He tossed Toby’s wallet aside. “Only a couple of bucks. He just had to hold out for the second twenty.”
It would be a short walk from the motel to the diner, but we drove anyway. I didn’t want to have to come back for my car.
“So, how do you want to handle this one?” Lucky asked as he tucked some crumpled ones into his wallet.
“Alone. Li’s an old friend; he won’t be any trouble.”
“You sure he’ll be working tonight?”
“Yeah, he always works the night shift. Says it’s safer that way.”
Lucky shrugged. “Then what am I supposed to do?”
“Stay in the car and see what you can dig up about Richmond Jones.”
“Come on, can’t I at least go in?”
I smiled at him as I climbed out of the car. “Maybe next time you’ll think twice before you call a lady ‘butch.’”
“At least bring me back a cup of coffee!” He yelled after me.
I gave a non-committal wave and went inside.
The 1950’s –era dining room was empty, but at the sound of the bell above the door a man called from the kitchen, “Take a seat, I’ll be with you in a minute.”
I plopped down at the bar and glanced over the menu to see what crazy new hybrids Li had added since my last visit.
“LaGrange! Girl, it has been too long.” Li was a six-foot tall wall of muscle wrapped in a greasy apron. His stained shirt-sleeves were rolled up past his elbows, revealing a bald eagle tattoo on his right forearm. He came out from behind the counter to engulf me in a hug. “How come I haven’t seen you around the last few months?”
“I try to sleep at night, you know, like a normal person.”
“Like you could ever be a ‘normal person.’”
I held up the menu. “I see you added the ‘Szechuan Pancakes.’”
“A very popular choice.”
“Do you recommend them?”
“Only when Joshua is cooking.”
We laughed again.
“In that case, I think I’ll just have a tea.”
“One tea coming right up.” Li returned to his side of the counter to prepare my tea. “So, LaGrange, I get the feeling you didn’t show up tonight just to talk to an old friend.”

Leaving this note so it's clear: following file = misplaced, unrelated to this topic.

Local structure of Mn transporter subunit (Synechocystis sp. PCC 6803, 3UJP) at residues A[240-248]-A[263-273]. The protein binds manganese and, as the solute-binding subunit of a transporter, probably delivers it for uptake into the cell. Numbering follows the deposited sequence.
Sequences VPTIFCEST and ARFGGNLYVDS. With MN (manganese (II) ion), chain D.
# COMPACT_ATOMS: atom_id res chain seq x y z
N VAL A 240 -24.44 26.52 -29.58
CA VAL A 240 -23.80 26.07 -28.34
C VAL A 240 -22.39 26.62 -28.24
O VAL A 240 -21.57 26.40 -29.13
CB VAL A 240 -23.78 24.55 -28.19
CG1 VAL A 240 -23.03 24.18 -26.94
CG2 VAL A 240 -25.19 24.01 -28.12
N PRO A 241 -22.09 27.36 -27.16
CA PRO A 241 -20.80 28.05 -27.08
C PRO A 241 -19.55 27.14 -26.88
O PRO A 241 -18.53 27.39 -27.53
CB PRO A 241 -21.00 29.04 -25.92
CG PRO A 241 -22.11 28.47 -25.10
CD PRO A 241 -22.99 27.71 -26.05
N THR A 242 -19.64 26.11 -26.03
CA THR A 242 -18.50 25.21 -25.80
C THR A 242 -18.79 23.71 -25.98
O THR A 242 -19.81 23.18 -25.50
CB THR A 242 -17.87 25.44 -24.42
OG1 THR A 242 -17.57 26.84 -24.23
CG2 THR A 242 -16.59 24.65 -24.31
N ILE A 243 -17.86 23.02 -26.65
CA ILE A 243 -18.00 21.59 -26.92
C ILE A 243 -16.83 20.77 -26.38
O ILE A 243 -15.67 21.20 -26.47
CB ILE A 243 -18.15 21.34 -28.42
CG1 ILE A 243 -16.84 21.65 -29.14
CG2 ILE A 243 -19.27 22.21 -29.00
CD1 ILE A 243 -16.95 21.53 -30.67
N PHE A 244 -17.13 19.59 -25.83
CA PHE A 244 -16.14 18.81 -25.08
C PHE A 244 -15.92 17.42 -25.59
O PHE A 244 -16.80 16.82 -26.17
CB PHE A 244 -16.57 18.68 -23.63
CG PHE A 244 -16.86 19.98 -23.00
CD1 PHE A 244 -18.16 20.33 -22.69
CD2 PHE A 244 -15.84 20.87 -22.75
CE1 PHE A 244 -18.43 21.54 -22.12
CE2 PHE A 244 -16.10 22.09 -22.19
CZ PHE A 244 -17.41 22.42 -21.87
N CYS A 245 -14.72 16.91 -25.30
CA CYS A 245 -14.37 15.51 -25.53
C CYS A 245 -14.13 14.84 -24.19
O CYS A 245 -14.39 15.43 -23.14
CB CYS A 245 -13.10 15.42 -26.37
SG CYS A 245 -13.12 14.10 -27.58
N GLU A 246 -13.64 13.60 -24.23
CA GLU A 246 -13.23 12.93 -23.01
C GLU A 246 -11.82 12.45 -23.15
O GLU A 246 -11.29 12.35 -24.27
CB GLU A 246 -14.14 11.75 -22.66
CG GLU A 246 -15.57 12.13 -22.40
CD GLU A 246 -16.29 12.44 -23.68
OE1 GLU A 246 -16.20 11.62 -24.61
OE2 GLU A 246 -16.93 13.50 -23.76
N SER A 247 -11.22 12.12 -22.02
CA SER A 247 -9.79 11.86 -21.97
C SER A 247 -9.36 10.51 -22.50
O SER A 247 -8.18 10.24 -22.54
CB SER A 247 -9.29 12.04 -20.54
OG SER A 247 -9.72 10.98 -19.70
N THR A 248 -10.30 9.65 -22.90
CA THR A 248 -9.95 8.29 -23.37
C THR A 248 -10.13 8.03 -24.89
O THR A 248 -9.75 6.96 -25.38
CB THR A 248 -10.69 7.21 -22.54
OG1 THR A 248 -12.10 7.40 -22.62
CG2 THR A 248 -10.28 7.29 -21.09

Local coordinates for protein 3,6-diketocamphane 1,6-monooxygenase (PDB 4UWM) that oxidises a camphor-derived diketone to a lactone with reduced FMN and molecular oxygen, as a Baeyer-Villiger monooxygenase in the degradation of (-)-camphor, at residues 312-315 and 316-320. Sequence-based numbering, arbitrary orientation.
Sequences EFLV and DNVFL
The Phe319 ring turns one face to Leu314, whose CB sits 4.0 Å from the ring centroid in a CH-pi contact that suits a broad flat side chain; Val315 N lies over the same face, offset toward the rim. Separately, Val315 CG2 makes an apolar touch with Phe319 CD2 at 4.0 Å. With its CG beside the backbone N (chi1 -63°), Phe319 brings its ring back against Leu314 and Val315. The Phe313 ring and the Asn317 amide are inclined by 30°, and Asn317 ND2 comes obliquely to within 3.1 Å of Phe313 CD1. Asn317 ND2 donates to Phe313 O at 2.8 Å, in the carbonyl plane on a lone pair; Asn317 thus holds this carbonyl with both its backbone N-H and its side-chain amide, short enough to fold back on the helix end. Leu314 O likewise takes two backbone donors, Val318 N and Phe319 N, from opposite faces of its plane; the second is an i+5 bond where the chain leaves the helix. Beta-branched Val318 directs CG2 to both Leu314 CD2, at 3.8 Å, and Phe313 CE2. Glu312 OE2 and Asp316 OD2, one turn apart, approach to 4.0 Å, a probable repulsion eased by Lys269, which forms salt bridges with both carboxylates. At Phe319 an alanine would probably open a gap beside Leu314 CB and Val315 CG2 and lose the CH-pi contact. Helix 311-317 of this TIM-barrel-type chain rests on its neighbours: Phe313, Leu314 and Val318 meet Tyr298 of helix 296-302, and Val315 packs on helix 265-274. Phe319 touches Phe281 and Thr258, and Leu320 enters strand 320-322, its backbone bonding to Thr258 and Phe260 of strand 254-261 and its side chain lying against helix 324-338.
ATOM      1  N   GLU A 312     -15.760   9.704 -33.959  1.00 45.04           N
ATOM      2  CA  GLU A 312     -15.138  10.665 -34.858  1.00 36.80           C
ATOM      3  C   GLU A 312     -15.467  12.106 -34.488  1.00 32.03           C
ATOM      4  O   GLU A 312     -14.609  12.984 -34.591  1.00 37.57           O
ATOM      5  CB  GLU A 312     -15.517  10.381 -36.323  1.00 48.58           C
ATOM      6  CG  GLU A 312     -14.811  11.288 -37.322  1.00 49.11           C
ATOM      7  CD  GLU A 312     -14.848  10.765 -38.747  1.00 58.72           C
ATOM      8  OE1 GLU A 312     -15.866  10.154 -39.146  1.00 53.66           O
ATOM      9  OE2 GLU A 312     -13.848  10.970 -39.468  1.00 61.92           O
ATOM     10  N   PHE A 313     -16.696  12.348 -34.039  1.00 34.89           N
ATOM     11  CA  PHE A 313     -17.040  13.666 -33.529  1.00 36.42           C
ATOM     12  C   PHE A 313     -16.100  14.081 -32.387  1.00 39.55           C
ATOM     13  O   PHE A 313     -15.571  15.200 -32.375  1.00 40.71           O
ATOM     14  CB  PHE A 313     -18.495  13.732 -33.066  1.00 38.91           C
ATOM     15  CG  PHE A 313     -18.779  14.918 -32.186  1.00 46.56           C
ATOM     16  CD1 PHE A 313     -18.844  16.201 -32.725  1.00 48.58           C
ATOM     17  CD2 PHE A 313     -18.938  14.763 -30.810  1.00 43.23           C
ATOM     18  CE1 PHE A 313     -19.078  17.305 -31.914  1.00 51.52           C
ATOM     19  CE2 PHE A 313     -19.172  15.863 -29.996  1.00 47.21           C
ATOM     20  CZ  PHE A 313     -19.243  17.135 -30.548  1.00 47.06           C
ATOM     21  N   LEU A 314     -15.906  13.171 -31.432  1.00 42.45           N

“Not just.” I pulled out my notepad. “I’m looking into the body that turned up in your dumpster six months ago. What can you tell me?”
“That you’re six months too late.” He set the tea on the counter. “His name was Frank. He was a teenage runaway turned middle-aged hobo. And before you ask, the one across the street was Dale, a mean drunk if ever there was one.”
“If you know who they were, why does the police report list them as John Does?”
“I don’t know their full names. Don’t even know if those are their real first names. I tried to explain it to the officer on the scene, but he wasn’t interested.”
“Do you know how long they were missing?”
“It’s hard to say for sure, it’s not like they kept regular schedules, but I don’t remember seeing either of them for a couple of days before they got killed.”
“Speaking of, where’re your usual customers tonight? Shouldn’t there be at least a handful of people here for the ‘Li’s Special’ by now?” Even I didn’t know how Li stayed in business giving away as many free meals as he did.
“Tonight’s the bi-annual ‘Tax-break dinner’ down at the community center. Most of the homeless’ll be there helping the more fortunate feel better about themselves.”
“Well, I bet they aren’t serving Szechuan Pancakes.”
He laughed. “True enough.”
The bell dinged as Lucky rushed into the diner.
“Boss, we’ve got another body.”
To Be Continued…